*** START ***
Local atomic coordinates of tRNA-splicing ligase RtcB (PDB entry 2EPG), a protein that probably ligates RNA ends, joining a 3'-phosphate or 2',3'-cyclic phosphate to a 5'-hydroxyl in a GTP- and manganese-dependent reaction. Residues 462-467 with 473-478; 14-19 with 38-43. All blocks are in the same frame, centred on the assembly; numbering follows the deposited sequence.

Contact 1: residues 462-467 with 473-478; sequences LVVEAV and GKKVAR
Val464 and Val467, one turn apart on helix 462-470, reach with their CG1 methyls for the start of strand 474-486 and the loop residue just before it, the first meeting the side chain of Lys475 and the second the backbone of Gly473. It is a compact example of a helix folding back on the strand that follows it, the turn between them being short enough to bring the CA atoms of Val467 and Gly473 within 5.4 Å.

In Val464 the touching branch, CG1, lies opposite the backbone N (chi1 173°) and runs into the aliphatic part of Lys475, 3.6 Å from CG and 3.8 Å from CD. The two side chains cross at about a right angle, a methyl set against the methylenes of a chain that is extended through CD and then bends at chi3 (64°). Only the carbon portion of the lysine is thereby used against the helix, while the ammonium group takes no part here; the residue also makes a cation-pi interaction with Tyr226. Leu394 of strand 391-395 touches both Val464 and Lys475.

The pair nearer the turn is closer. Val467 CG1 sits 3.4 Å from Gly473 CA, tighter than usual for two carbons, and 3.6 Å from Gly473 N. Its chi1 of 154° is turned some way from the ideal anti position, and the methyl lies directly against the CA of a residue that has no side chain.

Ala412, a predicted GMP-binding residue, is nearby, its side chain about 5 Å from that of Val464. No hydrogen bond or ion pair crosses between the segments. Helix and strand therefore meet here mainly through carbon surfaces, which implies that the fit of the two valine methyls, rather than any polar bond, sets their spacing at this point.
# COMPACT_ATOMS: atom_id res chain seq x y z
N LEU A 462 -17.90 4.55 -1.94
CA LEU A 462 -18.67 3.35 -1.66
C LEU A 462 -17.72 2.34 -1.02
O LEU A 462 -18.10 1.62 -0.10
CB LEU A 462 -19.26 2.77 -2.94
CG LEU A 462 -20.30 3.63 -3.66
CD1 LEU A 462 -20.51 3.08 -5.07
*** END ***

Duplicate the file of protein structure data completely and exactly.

Local atomic coordinates of tRNA-splicing ligase RtcB (PDB entry 2EPG), a protein that probably ligates RNA ends, joining a 3'-phosphate or 2',3'-cyclic phosphate to a 5'-hydroxyl in a GTP- and manganese-dependent reaction. Residues 462-467 with 473-478; 14-19 with 38-43. All blocks are in the same frame, centred on the assembly; numbering follows the deposited sequence.

Contact 1: residues 462-467 with 473-478; sequences LVVEAV and GKKVAR
Val464 and Val467, one turn apart on helix 462-470, reach with their CG1 methyls for the start of strand 474-486 and the loop residue just before it, the first meeting the side chain of Lys475 and the second the backbone of Gly473. It is a compact example of a helix folding back on the strand that follows it, the turn between them being short enough to bring the CA atoms of Val467 and Gly473 within 5.4 Å.

In Val464 the touching branch, CG1, lies opposite the backbone N (chi1 173°) and runs into the aliphatic part of Lys475, 3.6 Å from CG and 3.8 Å from CD. The two side chains cross at about a right angle, a methyl set against the methylenes of a chain that is extended through CD and then bends at chi3 (64°). Only the carbon portion of the lysine is thereby used against the helix, while the ammonium group takes no part here; the residue also makes a cation-pi interaction with Tyr226. Leu394 of strand 391-395 touches both Val464 and Lys475.

The pair nearer the turn is closer. Val467 CG1 sits 3.4 Å from Gly473 CA, tighter than usual for two carbons, and 3.6 Å from Gly473 N. Its chi1 of 154° is turned some way from the ideal anti position, and the methyl lies directly against the CA of a residue that has no side chain.

Ala412, a predicted GMP-binding residue, is nearby, its side chain about 5 Å from that of Val464. No hydrogen bond or ion pair crosses between the segments. Helix and strand therefore meet here mainly through carbon surfaces, which implies that the fit of the two valine methyls, rather than any polar bond, sets their spacing at this point.
# COMPACT_ATOMS: atom_id res chain seq x y z
N LEU A 462 -17.90 4.55 -1.94
CA LEU A 462 -18.67 3.35 -1.66
C LEU A 462 -17.72 2.34 -1.02
O LEU A 462 -18.10 1.62 -0.10
CB LEU A 462 -19.26 2.77 -2.94
CG LEU A 462 -20.30 3.63 -3.66
CD1 LEU A 462 -20.51 3.08 -5.07